Much in the law turns on the mental state of the the parties involved in a dispute. Three mental states matter both in terms of the criminal law and civil rights law: intent, recklessness and negligence. Confusing these can yield disastrous consequences.
Today's United States Supreme Court decision in Herring v. United States is illustrative. A police department reported that there was an arrest warrant for a man named Bennie Dean Herring. As a result, he was arrested and searched. Police found drugs and a gun on his person. Because Herring was already a convicted felon, he was convicted of drug and firearms charges.
But Mr. Herring's arrest was unlawful, the Court noted. It turns out there was no arrest warrant outstanding for Mr. Herring. There had not been such a warrant for five months; the warrant had been recalled almost immediately after it was issued. No one at the police department noticed or removed the bad warrant from its database. Bottom line? Herring should never have been arrested. And, had he not been arrested, he would not have lawfully been searched.
Mr. Herring moved to suppress the evidence arising from unlawful arrest. The District Court denied his motion, so he took an appeal to the Eleventh Circuit Court of Appeals. That court stumbled some with its words. It described the police failure to remove a bad warrant from its database as "at the very least negligence." It then went on to say the error was "a negligent failure to act, not a deliberate or tactical choice to act."
From these casual words, the Supreme Court sculpted a new limitation on the requirement that evidence seized as a result of a Fourth Amendment violation be suppressed. When cops are merely negligent, suppression isn't required. It is another in a series of 5-4 decisions of great constitutional import.
Intentional acts are those purposely done; the actor has a conscious objective in mind, such as to rape, pillage, plunder or seize evidence regardless of the law's limits. Reckless acts are those unjustifiably done knowing full well that there is an substantial risk of harm. Finally, a negligent act is one done without due regard for care we expect of folks under normal circumstance. Like it or not, these are lodestars in the law; lawyers and judges learn to navigate them through teethbreaking struggles over how best to assess and characterize life's chaos.
So what would you call a police department's failure to notice that it was holding a stale arrest warrant for five months? Understand that the significance of this act means that should the police ever confront the person for whom the warrant is maintained, whether it be at a routine traffice stop or otherwise, they will regard the warrant as a court order requiring an arrest. There is at least a powerful argument that a data entry system that fails to notice for five months that it carries an invalid order to arrest someone is reckless -- an innocent man can be harmed. This is more than a bookkeeping error.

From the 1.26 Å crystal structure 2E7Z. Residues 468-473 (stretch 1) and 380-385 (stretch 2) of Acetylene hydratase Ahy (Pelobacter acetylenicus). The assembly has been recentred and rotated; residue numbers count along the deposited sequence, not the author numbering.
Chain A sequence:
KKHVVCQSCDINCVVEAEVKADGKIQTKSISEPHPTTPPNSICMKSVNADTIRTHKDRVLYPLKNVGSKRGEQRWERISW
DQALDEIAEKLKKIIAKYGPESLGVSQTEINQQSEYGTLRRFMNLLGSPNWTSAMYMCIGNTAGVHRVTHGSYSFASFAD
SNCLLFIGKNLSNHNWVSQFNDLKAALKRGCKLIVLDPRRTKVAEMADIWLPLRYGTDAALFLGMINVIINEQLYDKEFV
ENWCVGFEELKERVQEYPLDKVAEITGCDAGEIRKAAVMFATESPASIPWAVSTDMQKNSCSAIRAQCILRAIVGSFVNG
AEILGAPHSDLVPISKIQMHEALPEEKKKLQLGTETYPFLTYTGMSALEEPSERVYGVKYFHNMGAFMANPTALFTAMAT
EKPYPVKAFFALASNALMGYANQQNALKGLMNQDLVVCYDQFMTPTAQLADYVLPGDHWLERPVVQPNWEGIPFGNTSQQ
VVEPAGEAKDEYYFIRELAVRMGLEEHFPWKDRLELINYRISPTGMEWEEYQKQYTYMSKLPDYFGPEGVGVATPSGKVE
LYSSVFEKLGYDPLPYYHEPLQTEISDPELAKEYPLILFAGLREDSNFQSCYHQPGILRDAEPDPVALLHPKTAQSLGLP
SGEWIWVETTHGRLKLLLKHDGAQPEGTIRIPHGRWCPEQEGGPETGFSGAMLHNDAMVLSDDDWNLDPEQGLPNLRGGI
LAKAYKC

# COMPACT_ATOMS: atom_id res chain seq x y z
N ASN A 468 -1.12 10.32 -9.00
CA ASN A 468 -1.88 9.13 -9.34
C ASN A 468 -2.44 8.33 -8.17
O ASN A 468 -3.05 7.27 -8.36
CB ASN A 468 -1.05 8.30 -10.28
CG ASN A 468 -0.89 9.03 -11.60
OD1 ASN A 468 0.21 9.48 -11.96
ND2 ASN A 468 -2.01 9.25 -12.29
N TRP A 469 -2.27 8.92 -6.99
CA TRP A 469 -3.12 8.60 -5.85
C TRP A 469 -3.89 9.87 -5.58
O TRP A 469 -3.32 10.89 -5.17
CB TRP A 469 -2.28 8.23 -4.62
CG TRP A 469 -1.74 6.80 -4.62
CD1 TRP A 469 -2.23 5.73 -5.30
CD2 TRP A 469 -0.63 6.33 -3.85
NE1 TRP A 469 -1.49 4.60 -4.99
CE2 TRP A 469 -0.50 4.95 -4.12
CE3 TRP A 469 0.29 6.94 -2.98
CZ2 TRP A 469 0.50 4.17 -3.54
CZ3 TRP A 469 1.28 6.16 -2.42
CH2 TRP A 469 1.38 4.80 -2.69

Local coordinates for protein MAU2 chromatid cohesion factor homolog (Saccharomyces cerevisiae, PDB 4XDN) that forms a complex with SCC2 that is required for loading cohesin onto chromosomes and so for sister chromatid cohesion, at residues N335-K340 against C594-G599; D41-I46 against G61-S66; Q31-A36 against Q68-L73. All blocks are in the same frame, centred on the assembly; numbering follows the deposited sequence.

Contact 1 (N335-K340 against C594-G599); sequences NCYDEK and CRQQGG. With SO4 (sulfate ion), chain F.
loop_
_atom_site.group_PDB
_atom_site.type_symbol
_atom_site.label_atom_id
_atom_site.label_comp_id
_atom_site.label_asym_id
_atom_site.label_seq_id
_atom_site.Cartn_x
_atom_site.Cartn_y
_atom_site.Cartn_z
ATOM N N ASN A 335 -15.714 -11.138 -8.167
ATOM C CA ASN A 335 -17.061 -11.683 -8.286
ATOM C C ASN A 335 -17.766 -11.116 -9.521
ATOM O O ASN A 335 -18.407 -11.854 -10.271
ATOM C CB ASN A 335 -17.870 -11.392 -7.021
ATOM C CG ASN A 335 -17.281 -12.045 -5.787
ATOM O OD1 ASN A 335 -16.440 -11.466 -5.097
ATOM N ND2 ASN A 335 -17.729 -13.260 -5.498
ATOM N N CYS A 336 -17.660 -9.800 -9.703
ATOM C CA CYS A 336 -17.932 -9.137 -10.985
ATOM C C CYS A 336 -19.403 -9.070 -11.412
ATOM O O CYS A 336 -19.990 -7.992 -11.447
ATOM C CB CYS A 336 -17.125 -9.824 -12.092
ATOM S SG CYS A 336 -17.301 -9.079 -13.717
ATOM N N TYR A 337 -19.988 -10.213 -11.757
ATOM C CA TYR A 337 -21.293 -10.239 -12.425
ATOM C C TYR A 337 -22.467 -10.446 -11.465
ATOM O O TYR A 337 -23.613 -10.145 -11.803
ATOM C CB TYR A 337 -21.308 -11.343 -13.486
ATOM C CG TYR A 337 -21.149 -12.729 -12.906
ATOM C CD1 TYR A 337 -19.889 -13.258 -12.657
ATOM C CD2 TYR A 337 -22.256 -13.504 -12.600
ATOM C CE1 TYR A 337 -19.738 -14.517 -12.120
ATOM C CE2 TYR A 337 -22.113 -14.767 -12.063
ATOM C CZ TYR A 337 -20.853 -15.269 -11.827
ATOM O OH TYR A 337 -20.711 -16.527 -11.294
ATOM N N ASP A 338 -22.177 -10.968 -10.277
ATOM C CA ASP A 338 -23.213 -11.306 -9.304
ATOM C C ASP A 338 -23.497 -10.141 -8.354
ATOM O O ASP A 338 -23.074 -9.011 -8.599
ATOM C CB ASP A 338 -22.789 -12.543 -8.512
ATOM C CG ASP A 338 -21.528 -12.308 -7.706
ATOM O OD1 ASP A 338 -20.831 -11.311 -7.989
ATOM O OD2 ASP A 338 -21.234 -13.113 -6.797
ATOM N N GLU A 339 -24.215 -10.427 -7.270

The suppression of evidence unlawfully obtained is controversial. The words suppression do not appear in the Constitution; hence necromancers in love with the intentions of the framers cry foul. But the doctrine does serve as a powerful deterrent and incentive to Government to get it right. When we say that mere carelessness resulting in unlawful arrests is all right, it sounds a lot like telling surgeons that handwashing is merely optional.
Most troubling about the Herring decision is its reliance on the casual language of the Eleventh Circuit. That appeals court never held that the police conduct was mere negligence. It merely asserted that the conduct was not deliberate, i.e., intentional, or tactical. Referring to the conduct as "at the very least negligent" is what lawyers call dicta, language perhaps necessary to make a larger point, but not what a case stands for. One reason legal education takes a few years is that it takes time to distinguish mere dicta from a case's holding.
Herring looks an awful lot like a case decided on the basis of dicta. It is one thing to say that negligence is not enough to support suppression of negligence. It is quite another thing to rely on a throw away remark by an appellate court to conclude that a stale warrant was kept alive as a result of mere carelessness.
The better course would have been to remand to the trial court with instructions to make a finding about mental state of those officers, and the real tortfeasor is as yet unnamed, involved. This was too important an issue to be decided on the fly. Did the court really mean to suggest that when the police hold a bad warrant for five months and a person is harmed, all is well in this the best of all possible worlds?